Sunday, April 27, 2014

Face Value: Portraiture in the Age of Abstraction

Where: National Portrait Gallery

When: through January 11, 2015

This show is a bit tucked away; it's behind the "American Cool" exhibit on the 2nd floor.  The show has an interesting premise: after the Second World War, abstract expressionism became the dominant (dare I say "cool") artistic movement.  Critics decried portraiture as old fashioned, nothing that new artists would wish to try.  Portraiture was dead, abstraction was everything.

Turns out that people are attractive subjects for artists, and even some expressionists turned to portraiture in the course of their careers.  In 1976, Andy Warhol and Jamie Wyeth (son of Andrew Wyeth, grandson of N. C. Wyeth) exhibited portraits of each other and drew lots of attention.  Portraiture was back!  Shows you should never trust the opinions of art critics when they declare something dead.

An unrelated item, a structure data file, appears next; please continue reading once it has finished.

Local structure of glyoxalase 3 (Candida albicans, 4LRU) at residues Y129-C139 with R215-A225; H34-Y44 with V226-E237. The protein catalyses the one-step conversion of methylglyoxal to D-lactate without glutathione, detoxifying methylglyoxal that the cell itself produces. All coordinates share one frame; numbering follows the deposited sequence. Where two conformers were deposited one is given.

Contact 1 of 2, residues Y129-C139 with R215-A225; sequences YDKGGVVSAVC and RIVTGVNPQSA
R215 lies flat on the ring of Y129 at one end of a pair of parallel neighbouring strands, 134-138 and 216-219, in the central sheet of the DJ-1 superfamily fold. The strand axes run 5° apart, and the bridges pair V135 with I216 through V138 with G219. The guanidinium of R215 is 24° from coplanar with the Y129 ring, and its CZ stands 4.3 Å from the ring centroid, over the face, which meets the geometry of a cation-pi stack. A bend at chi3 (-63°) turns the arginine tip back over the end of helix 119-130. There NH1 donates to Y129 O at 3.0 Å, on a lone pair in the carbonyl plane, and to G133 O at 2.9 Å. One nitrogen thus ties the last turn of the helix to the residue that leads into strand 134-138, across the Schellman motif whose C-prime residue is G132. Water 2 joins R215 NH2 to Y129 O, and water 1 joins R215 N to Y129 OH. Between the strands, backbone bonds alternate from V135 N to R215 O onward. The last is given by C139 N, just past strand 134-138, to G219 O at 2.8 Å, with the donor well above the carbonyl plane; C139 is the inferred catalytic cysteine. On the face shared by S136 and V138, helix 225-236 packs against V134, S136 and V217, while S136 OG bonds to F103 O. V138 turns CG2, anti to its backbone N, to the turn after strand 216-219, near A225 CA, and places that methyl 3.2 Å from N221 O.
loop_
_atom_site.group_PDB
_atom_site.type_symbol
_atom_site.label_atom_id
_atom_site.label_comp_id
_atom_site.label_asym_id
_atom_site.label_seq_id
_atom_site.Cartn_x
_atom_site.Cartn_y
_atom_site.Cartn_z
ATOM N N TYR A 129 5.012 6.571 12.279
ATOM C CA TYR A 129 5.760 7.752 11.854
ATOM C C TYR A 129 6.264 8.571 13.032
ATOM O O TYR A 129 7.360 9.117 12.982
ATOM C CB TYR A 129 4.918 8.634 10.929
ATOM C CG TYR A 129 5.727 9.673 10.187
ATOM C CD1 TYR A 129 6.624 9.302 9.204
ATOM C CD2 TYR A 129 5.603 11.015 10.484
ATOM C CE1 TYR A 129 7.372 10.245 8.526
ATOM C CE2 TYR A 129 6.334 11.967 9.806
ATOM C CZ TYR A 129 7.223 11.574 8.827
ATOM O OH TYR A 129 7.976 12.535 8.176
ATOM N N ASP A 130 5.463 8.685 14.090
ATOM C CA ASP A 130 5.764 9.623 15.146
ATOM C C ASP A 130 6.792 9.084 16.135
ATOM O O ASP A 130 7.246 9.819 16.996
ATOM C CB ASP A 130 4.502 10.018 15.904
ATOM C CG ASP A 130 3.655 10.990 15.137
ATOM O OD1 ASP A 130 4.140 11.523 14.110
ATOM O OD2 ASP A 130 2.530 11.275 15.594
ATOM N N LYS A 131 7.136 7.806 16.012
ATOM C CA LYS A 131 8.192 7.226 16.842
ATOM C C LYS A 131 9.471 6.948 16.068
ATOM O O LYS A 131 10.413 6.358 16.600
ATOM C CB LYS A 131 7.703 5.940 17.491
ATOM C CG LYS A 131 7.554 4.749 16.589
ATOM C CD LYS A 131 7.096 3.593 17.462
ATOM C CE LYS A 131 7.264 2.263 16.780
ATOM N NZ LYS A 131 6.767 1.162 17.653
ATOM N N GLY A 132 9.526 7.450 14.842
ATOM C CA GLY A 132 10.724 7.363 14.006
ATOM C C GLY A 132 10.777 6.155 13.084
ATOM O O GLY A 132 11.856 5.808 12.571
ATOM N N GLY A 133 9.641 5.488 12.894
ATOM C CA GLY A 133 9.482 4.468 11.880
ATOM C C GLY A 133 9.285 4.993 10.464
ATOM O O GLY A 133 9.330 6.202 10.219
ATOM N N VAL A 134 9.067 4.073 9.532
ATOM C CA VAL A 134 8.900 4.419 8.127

I didn't find lots of things that really grabbed my attention in this show.  It wasn't awful, by any stretch of the imagination, but when I think back on some of the spectacular shows I've seen here, this just isn't one of them.  I did notice a portrait of Joseph Hirshhorn, surely the donor of the money behind the Hirshhorn Museum?  It was nice to be able to put a face to the name, although I can't say the artist, Larry Rivers, painted a very flattering portrait.  Perhaps he was just not a terribly handsome man?

Happily, the Warhol/Wyeth portraits were on display - there must be some word for that, when a display's wall notes mention a piece, and then it's in the display itself?  If not, there should be.  It was nice to see them, after reading about the important role they played in bringing portraiture back to the art world.

Verdict: Not my favorite show at the Portrait Gallery, but I suppose it's a big much to expect every exhibit to be a home run.

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